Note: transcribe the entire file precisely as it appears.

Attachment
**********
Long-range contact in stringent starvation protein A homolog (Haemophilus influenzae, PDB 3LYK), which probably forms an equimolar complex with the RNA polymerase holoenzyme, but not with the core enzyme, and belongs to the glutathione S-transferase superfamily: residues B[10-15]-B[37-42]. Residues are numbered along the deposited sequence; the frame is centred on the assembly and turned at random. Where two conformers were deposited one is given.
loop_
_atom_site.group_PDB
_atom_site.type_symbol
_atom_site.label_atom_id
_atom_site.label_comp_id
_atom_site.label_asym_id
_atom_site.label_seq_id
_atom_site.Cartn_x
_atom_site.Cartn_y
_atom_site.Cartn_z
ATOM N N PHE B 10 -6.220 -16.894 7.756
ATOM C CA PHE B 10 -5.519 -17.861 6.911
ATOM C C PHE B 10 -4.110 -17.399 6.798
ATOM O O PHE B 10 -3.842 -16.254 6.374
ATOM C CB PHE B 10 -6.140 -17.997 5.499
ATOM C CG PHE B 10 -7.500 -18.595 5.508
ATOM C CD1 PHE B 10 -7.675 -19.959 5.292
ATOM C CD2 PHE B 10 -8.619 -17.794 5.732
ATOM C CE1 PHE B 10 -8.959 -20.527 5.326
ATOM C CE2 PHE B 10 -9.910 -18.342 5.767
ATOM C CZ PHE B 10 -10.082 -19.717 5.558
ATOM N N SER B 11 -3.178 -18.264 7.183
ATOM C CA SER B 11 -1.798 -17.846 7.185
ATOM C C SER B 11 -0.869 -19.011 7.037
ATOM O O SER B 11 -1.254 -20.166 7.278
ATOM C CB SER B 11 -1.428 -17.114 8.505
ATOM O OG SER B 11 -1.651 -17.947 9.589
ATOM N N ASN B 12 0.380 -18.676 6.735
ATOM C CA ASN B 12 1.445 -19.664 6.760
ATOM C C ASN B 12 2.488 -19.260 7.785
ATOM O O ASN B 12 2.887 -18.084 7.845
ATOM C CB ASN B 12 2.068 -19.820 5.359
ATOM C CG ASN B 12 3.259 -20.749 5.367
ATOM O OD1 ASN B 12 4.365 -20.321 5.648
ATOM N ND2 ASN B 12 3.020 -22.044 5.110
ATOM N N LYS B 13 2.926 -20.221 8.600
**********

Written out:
Long-range contact in stringent starvation protein A homolog (Haemophilus influenzae, PDB 3LYK), which probably forms an equimolar complex with the RNA polymerase holoenzyme, but not with the core enzyme, and belongs to the glutathione S-transferase superfamily: residues B[10-15]-B[37-42]. Residues are numbered along the deposited sequence; the frame is centred on the assembly and turned at random. Where two conformers were deposited one is given.
loop_
_atom_site.group_PDB
_atom_site.type_symbol
_atom_site.label_atom_id
_atom_site.label_comp_id
_atom_site.label_asym_id
_atom_site.label_seq_id
_atom_site.Cartn_x
_atom_site.Cartn_y
_atom_site.Cartn_z
ATOM N N PHE B 10 -6.220 -16.894 7.756
ATOM C CA PHE B 10 -5.519 -17.861 6.911
ATOM C C PHE B 10 -4.110 -17.399 6.798
ATOM O O PHE B 10 -3.842 -16.254 6.374
ATOM C CB PHE B 10 -6.140 -17.997 5.499
ATOM C CG PHE B 10 -7.500 -18.595 5.508
ATOM C CD1 PHE B 10 -7.675 -19.959 5.292
ATOM C CD2 PHE B 10 -8.619 -17.794 5.732
ATOM C CE1 PHE B 10 -8.959 -20.527 5.326
ATOM C CE2 PHE B 10 -9.910 -18.342 5.767
ATOM C CZ PHE B 10 -10.082 -19.717 5.558
ATOM N N SER B 11 -3.178 -18.264 7.183
ATOM C CA SER B 11 -1.798 -17.846 7.185
ATOM C C SER B 11 -0.869 -19.011 7.037
ATOM O O SER B 11 -1.254 -20.166 7.278
ATOM C CB SER B 11 -1.428 -17.114 8.505
ATOM O OG SER B 11 -1.651 -17.947 9.589
ATOM N N ASN B 12 0.380 -18.676 6.735
ATOM C CA ASN B 12 1.445 -19.664 6.760
ATOM C C ASN B 12 2.488 -19.260 7.785
ATOM O O ASN B 12 2.887 -18.084 7.845
ATOM C CB ASN B 12 2.068 -19.820 5.359
ATOM C CG ASN B 12 3.259 -20.749 5.367
ATOM O OD1 ASN B 12 4.365 -20.321 5.648
ATOM N ND2 ASN B 12 3.020 -22.044 5.110
ATOM N N LYS B 13 2.926 -20.221 8.600